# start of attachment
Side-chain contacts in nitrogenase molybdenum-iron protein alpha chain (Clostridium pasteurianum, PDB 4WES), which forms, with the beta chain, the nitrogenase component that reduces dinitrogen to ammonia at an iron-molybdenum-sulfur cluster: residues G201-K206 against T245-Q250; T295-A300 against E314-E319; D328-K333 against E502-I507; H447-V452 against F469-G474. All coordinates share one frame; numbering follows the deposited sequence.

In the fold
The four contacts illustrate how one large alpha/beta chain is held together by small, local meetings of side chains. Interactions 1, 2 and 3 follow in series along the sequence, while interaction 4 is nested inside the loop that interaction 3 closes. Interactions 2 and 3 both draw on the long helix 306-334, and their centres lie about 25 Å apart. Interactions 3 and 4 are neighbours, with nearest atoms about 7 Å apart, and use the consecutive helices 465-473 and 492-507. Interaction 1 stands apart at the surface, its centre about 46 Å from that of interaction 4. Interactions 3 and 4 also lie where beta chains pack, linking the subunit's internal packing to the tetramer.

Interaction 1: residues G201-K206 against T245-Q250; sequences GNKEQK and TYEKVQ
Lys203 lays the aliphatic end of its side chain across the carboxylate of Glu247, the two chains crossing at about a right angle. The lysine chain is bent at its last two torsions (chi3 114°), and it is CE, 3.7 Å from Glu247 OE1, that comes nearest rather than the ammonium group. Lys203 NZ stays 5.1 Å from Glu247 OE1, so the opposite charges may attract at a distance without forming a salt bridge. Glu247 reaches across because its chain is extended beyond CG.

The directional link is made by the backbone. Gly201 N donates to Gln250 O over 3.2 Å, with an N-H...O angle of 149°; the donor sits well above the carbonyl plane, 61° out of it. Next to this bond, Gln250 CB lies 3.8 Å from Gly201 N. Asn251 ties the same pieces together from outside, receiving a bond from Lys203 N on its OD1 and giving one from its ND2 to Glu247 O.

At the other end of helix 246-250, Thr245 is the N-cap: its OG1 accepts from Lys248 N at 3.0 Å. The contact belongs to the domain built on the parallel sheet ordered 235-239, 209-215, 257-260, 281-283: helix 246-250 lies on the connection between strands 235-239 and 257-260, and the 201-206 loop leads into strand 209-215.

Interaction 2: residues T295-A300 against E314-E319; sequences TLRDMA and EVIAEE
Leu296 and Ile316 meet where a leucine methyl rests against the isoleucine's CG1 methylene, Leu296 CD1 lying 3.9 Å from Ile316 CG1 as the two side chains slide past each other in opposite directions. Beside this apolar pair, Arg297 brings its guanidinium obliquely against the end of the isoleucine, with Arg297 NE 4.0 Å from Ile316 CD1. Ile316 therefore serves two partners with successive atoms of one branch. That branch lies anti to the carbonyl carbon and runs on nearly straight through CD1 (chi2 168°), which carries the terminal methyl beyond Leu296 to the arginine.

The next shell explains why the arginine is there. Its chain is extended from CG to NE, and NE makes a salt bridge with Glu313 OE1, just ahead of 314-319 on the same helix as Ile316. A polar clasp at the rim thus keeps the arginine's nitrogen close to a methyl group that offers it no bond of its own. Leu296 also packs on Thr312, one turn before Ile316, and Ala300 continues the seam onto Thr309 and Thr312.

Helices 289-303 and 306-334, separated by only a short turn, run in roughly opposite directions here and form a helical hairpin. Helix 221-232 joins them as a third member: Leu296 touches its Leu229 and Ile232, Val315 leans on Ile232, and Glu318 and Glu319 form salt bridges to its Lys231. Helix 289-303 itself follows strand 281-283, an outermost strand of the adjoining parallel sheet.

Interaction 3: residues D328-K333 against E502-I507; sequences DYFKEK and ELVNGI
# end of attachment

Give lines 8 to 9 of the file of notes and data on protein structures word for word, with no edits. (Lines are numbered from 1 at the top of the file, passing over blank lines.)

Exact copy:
Interaction 2: residues T295-A300 against E314-E319; sequences TLRDMA and EVIAEE
Leu296 and Ile316 meet where a leucine methyl rests against the isoleucine's CG1 methylene, Leu296 CD1 lying 3.9 Å from Ile316 CG1 as the two side chains slide past each other in opposite directions. Beside this apolar pair, Arg297 brings its guanidinium obliquely against the end of the isoleucine, with Arg297 NE 4.0 Å from Ile316 CD1. Ile316 therefore serves two partners with successive atoms of one branch. That branch lies anti to the carbonyl carbon and runs on nearly straight through CD1 (chi2 168°), which carries the terminal methyl beyond Leu296 to the arginine.